- Journal Archives
- Volume 17
- Volume 16
- Volume 15
- Volume 14
- Volume 13
- Volume 12
- Volume 11
- Volume 10
- Volume 9
- Volume 8
- Volume 7
- Volume 6
- Volume 5
- Volume 4
- Volume 3
- Volume 2
- Volume 1
Back in December 2008, Warner Music Group pulled its music from YouTube when the two parties could not reach agreement on a new licensing arrangement. The agreements between YouTube and the major record labels apply to official and unofficial videos, so that move affected regular users who uploaded videos containing Warner Music songs. Those users received takedown notices, and a lot of them were not happy about it. Many created and uploaded protest videos aimed mostly at Warner Music and to some extent at Google for not being able to nail down an agreement.
On Tuesday, YouTube announced on its blog that Warner’s music will be returning to YouTube thanks to a new agreement. YouTube’s statement said that this “new, multi-year global agreement . . . covers the full Warner catalog and includes user-generated content containing WMG acts.” An interesting twist in the new deal is that Warner now has the right to sell the ads that run against its videos, so it will be responsible for finding advertisers and deciding how much to charge them. Traditionally, the labels have made money on a “pay-per-play” basis where YouTube pays the label a fee each time a video is watched. Under this new agreement, Warner and YouTube will share the advertising revenue, but the majority will go to Warner. Warner is also planning to create its own premium content channel to help attract advertisers.
Although Warner eventually worked things out with YouTube, it angered some fans and probably lost some money in the process. Forcing users to take down or change the music in videos that were perfectly legal and permitted when they were made and uploaded may not have been the best idea. For some users, this new deal doesn’t make up for their videos being removed and in some cases their accounts being suspended. Some of them seem hesitant to support Warner in the future, but hopefully Warner’s return to YouTube and this new licensing model will work out well overall for those two parties and for the fans and users.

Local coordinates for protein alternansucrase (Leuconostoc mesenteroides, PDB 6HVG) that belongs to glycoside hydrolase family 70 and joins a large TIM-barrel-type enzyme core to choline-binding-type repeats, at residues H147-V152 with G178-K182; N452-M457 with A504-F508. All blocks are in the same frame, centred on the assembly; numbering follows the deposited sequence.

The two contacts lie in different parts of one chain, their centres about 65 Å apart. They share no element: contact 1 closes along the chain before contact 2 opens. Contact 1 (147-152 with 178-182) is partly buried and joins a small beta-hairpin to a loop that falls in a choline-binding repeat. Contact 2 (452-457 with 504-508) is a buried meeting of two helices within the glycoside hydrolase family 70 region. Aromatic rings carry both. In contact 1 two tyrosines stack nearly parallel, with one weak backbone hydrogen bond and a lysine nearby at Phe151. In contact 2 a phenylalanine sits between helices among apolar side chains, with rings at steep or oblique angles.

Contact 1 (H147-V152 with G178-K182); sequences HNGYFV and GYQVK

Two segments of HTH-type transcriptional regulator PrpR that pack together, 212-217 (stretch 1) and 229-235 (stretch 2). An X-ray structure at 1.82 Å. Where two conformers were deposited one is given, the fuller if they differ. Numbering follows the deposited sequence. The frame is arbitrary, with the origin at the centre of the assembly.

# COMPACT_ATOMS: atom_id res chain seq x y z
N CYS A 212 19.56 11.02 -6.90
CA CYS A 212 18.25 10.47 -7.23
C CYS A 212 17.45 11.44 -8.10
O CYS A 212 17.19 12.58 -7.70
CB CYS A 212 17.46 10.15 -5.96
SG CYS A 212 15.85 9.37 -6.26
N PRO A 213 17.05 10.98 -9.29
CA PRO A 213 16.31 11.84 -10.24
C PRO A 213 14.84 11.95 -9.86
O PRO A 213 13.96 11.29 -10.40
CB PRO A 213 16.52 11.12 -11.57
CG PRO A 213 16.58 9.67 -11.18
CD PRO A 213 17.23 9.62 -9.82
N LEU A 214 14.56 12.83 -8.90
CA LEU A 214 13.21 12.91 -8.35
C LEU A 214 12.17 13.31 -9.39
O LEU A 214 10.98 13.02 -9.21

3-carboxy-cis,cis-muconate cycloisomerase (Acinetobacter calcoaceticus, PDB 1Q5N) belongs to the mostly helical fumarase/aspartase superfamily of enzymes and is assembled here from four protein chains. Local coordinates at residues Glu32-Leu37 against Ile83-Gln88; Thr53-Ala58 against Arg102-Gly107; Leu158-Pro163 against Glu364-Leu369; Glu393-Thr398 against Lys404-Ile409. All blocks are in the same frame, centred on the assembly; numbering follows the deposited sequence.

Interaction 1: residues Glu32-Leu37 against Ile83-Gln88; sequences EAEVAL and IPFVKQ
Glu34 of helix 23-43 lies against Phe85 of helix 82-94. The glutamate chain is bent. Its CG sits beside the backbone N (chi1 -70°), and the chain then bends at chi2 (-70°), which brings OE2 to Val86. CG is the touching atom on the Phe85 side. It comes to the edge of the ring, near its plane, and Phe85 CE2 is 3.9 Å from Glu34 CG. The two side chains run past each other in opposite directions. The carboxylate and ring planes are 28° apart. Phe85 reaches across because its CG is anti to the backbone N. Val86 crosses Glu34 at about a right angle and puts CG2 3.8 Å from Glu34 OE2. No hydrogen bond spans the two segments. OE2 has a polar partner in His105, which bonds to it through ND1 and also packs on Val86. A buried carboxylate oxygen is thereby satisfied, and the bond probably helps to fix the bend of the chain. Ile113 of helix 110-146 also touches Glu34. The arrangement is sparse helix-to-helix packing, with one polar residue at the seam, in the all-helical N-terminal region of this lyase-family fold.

– Allyson Brown
Recent Blog Posts
- Neiman Marcus Shoppers Suffer Financial Injuries! Possibly
- Facebook Gears up for Trademark Fight With Brazilian Competitor
- Draft Kings: A fantasy sports betting website valued close to $1 Billion
- Are Design Patents Really a Wise Investment Now?
- The Door Left Ajar: Navigating the Patent-Antitrust Paradox in Light of King Drug Co. v. GlaxoSmithKline
- Will Feds Preempt Tougher State Data Breach Laws?
Tagsadvertising antitrust Apple books career celebrities contracts copyright copyright infringement courts creative content criminal law entertainment Facebook FCC film/television financial First Amendment games Google government intellectual property internet JETLaw journalism lawsuits legislation media medicine Monday Morning JETLawg music NFL patents privacy progress publicity rights radio social networking sports Supreme Court of the United States (SCOTUS) technology telecommunications trademarks Twitter U.S. Constitution